How a Tenacious Summer Analyst Applicant Got Laughed at by Goldman, Morgan, and Everyone Else on Wall Street" that included the following cover letter (in part):
I am unequivocally the most unflaggingly hard worker I know, and I love self-improvement. I have always felt that my time should be spent wisely, so I continuously challenge myself ... I decided to redouble my effort by placing out of two classes, taking two honors classes, and holding two part-time jobs. That semester I achieved a 3.93, and in the same time I managed to bench double my bodyweight and do 35 pull-ups.The article goes on to note that the deadline for summer jobs/internships at the coveted BIG financial firms has past, but this cover letter has been passed all over Wall Street by the director who received it, "offering drinks 'to the first analyst to concisely summarize everything that is wrong with' the note, it has passed through more than a dozen firms."
There are two ways to look at this cover letter. The PT Barnum way, "All publicity is good publicity--even if it's bad," or can I have just a little hubris, PLEASE.
Lots and lots of people commented on this story, and those comments are revealing:
"He did one thing right. He stood out from the pack."
"I find it far more childish for a bunch of seasoned executives to pass around his cover letter like high school jocks passing around some poor nerdy kid's love letter to a cheerleader. It's a freakin' kid who probably was told to write personal things into his cover letter. I was told to do the same thing when I was in college by people that haven't looked for a job in probably 20 years. You learn resume writing and interviewing techniques through trial and error. A mature, thoughtful interviewer would have pointed out what he should have done differently. Only self-righteous, conceited, childish jerks would pass around his letter like that."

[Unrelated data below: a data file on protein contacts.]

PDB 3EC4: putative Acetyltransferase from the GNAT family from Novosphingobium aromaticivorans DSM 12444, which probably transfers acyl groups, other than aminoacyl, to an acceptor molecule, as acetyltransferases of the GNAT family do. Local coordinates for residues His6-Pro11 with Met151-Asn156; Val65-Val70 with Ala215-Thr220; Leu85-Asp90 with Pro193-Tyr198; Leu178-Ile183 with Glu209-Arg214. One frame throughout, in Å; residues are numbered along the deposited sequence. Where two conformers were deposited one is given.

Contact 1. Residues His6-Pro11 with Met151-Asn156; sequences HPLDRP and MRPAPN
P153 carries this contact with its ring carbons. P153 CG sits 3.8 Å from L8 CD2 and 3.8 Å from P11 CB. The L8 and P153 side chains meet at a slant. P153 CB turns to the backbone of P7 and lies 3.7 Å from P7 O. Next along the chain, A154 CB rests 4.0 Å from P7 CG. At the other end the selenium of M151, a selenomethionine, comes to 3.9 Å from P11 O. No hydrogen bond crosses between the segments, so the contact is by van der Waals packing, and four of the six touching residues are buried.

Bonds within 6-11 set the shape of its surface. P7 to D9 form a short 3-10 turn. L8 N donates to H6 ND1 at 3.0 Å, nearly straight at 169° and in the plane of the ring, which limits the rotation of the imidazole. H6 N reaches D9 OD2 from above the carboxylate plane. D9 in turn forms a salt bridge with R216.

I have to agree with this last comment, when this human resource director received this cover letter, I am sure the sender didn't suspect JPMorgan would publish it on Yahoo. The whole redacted letter was included with the story, BUT one thing undergraduates or recent college graduates need to keep in mind is that they have NO real world experience. You are not going to be hired as VP or CEO of anything right out of college, unless you're the entrepreneurial type who starts his or her own company.
Think of a cover letter and resume as an advertisement of yourself. How would you use ethos, pathos, and logos to sell yourself? While confidence is good, braggadocio is obnoxious, whether you're qualified or not. Remember, as a new employee working your way up, you may spend more time with your co-workers then you would with your family. Would you want to work with this guy?